Lifelong Bachelors Fare Worse When Heart Failure Strikes
When heart failure strikes, being a lifelong bachelor may mean you might die sooner than women or previously married men diagnosed with the same condition, a new study suggests.
Lifetime marital history appears to be an important predictor of survival in men with heart failure, but not women. Specifically, lifelong bachelors had significantly worse long-term survival than men who had been married, separated, divorced or widowed, said senior researcher Dr. David Kao, an associate professor of medicine at the University of Colorado School of Medicine in Aurora.
In contrast, women with heart failure who had never been married did not appear to be at higher risk of death than those who had, he added.
"These findings suggest that marriage has some kind of beneficial effect for men that helps them survive longer after developing heart failure," Kao said. "At present, we have not identified precisely what these effects are, but they could include health-seeking behaviors, socioeconomic and family support in older age, or differences in factors like frailty and nutrition, and mood."
The lack of difference in survival between women with different marital histories could indicate that either the same factors are not as clinically beneficial in women or possibly that there are fewer deficits in those traits that are affected through marriage, Kao said.
With heart failure, the heart becomes too weak or stiff to pump blood to the body effectively. There is no cure for heart failure, but medications, dietary modifications and regular physical activity can help patients live longer and reduce symptoms such as shortness of breath, fatigue and swelling.
For the study, Kao's team used data on 6,800 American adults aged 45 to 84. Among the 94 participants who suffered from heart failure at year 10 of the study, the researchers compared survival rates from when heart failure was diagnosed and marital status over an average follow-up of five years.
The investigators found that men who had never been married were more than twice as likely to die within roughly five years after diagnosis than women of any marital status.
Lifelong bachelors were about two times more likely to die than men who were married. Moreover, widowed, divorced or separated men were not at an increased risk of dying, compared with married men, the researchers noted.
"Non-medical factors, such as relationship history, can have a significant impact on the course of heart failure," Kao said. "Furthermore, these factors may not carry the same importance for all groups; in this case, relationship history appears to be much more important in men than women. Recognition of these factors may help identify new interpersonal strategies that could help improve the ability of patients to cope with heart failure."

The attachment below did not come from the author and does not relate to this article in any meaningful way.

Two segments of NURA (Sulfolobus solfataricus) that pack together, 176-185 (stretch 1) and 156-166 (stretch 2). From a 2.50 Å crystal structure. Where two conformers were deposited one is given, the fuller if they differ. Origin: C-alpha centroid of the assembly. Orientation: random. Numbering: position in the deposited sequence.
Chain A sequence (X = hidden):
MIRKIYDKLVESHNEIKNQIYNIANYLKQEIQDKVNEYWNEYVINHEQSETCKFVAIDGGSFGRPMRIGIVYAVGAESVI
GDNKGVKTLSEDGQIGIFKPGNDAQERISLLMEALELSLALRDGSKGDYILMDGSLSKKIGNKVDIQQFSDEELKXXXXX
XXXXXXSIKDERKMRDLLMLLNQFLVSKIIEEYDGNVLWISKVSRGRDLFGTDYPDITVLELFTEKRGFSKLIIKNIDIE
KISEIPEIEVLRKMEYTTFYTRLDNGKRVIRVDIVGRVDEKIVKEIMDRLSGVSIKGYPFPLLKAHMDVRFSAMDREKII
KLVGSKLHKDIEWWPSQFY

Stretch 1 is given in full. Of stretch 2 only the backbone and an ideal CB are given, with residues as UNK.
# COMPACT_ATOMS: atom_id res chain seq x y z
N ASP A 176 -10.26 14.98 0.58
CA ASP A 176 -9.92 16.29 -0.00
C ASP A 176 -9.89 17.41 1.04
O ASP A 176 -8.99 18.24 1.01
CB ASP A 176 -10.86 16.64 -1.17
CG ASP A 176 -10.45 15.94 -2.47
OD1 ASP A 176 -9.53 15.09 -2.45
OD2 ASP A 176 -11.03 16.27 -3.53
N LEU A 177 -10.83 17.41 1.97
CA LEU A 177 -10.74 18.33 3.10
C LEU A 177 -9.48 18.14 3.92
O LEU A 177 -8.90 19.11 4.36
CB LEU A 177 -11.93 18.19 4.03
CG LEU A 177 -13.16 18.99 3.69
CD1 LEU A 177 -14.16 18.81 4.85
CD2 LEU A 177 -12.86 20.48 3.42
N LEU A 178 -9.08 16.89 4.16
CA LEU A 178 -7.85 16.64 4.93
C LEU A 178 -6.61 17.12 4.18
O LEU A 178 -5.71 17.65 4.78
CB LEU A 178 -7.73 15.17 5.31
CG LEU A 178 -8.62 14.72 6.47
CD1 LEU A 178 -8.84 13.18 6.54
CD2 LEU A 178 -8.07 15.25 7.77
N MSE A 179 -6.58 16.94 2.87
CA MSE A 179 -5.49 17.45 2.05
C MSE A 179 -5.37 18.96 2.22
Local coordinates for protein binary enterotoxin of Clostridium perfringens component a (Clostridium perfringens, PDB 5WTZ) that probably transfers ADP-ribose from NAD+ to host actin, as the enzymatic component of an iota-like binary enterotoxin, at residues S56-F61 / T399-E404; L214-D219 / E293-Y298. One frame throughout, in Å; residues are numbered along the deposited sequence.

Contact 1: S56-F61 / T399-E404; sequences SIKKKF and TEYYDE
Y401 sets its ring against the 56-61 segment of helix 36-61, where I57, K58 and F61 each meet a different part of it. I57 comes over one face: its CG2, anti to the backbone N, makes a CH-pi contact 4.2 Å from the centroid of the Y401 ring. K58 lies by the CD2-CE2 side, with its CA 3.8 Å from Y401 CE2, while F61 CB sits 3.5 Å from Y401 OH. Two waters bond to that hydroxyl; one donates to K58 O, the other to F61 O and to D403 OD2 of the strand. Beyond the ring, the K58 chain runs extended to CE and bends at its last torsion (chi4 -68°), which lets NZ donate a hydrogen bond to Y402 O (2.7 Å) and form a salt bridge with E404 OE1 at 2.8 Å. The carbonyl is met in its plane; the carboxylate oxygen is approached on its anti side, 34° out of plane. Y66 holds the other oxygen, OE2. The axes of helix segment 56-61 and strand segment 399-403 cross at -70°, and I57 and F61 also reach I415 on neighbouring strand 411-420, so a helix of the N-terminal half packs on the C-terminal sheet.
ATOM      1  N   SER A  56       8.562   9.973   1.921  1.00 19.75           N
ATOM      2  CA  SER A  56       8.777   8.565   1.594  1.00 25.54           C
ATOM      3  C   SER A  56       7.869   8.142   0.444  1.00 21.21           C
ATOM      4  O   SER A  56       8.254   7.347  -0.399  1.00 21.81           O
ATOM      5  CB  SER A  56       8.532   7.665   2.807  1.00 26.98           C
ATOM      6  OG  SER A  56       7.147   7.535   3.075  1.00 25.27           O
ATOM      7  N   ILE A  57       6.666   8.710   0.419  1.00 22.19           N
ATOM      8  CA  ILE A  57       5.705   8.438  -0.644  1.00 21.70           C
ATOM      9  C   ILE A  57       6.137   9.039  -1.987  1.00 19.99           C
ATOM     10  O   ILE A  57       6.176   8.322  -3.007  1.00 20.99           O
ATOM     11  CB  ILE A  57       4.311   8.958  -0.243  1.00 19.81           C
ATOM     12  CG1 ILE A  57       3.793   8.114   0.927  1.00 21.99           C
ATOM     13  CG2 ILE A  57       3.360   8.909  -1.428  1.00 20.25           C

The findings are scheduled for presentation March 4 at the annual meeting of the American College of Cardiology, in New Orleans. Findings presented at medical meetings should be considered preliminary until published in a peer-reviewed journal.
Heart failure is among the leading causes of cardiovascular-related hospitalizations and death, said Dr. Gregg Fonarow, director of the Ahmanson-UCLA Cardiomyopathy Center and co-chief of the UCLA division of cardiology in Los Angeles.
"Social determinants of health are increasingly recognized as important contributors to the risk of heart failure and mortality among individuals with established heart failure," Fonarow said.
"Medical therapies, when prescribed and adhered to, can markedly reduce the risk of mortality in men and women with heart failure," he said. It might be that bachelors are less likely to adhere to their medications, which may affect their survival, he suggested.
"While further studies are needed to explore the potential mechanisms for these observed associations, it is possible that marital status could influence the use and adherence to these beneficial therapies," Fonarow said.
To combat these problems, Kao's group suggested that doctors talk with patients about their home life and consider how their relationships might affect their heart failure prognosis.
For more on heart failure, head to the American Heart Association.
SOURCES: David Kao, MD, associate professor, medicine, University of Colorado School of Medicine, Aurora; Gregg Fonarow, MD, director, Ahmanson-UCLA Cardiomyopathy Center, and co-chief, UCLA Division of Cardiology, Los Angeles; presentation, American College of Cardiology meeting, New Orleans, March 4, 2023